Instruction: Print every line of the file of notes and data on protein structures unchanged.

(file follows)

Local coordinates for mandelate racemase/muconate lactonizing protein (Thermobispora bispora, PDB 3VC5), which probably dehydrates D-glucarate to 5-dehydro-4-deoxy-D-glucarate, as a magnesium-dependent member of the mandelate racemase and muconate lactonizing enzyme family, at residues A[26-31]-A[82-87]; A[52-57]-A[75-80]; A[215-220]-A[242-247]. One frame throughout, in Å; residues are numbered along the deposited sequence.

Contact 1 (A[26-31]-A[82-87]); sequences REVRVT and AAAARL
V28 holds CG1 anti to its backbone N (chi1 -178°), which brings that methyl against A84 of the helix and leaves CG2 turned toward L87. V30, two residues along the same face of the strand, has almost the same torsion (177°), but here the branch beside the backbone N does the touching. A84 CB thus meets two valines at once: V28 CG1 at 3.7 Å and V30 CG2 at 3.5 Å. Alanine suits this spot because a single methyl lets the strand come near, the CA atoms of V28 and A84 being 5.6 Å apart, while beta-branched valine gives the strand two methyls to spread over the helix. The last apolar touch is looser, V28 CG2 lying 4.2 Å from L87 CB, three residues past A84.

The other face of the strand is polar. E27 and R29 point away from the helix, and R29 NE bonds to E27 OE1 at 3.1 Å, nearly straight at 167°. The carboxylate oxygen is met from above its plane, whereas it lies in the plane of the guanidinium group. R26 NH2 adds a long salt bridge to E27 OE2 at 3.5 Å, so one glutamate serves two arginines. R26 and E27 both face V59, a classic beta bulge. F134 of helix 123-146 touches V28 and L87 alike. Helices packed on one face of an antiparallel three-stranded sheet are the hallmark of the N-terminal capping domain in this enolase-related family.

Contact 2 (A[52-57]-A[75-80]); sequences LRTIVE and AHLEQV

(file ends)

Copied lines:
Local coordinates for mandelate racemase/muconate lactonizing protein (Thermobispora bispora, PDB 3VC5), which probably dehydrates D-glucarate to 5-dehydro-4-deoxy-D-glucarate, as a magnesium-dependent member of the mandelate racemase and muconate lactonizing enzyme family, at residues A[26-31]-A[82-87]; A[52-57]-A[75-80]; A[215-220]-A[242-247]. One frame throughout, in Å; residues are numbered along the deposited sequence.

Contact 1 (A[26-31]-A[82-87]); sequences REVRVT and AAAARL
V28 holds CG1 anti to its backbone N (chi1 -178°), which brings that methyl against A84 of the helix and leaves CG2 turned toward L87. V30, two residues along the same face of the strand, has almost the same torsion (177°), but here the branch beside the backbone N does the touching. A84 CB thus meets two valines at once: V28 CG1 at 3.7 Å and V30 CG2 at 3.5 Å. Alanine suits this spot because a single methyl lets the strand come near, the CA atoms of V28 and A84 being 5.6 Å apart, while beta-branched valine gives the strand two methyls to spread over the helix. The last apolar touch is looser, V28 CG2 lying 4.2 Å from L87 CB, three residues past A84.

The other face of the strand is polar. E27 and R29 point away from the helix, and R29 NE bonds to E27 OE1 at 3.1 Å, nearly straight at 167°. The carboxylate oxygen is met from above its plane, whereas it lies in the plane of the guanidinium group. R26 NH2 adds a long salt bridge to E27 OE2 at 3.5 Å, so one glutamate serves two arginines. R26 and E27 both face V59, a classic beta bulge. F134 of helix 123-146 touches V28 and L87 alike. Helices packed on one face of an antiparallel three-stranded sheet are the hallmark of the N-terminal capping domain in this enolase-related family.

Contact 2 (A[52-57]-A[75-80]); sequences LRTIVE and AHLEQV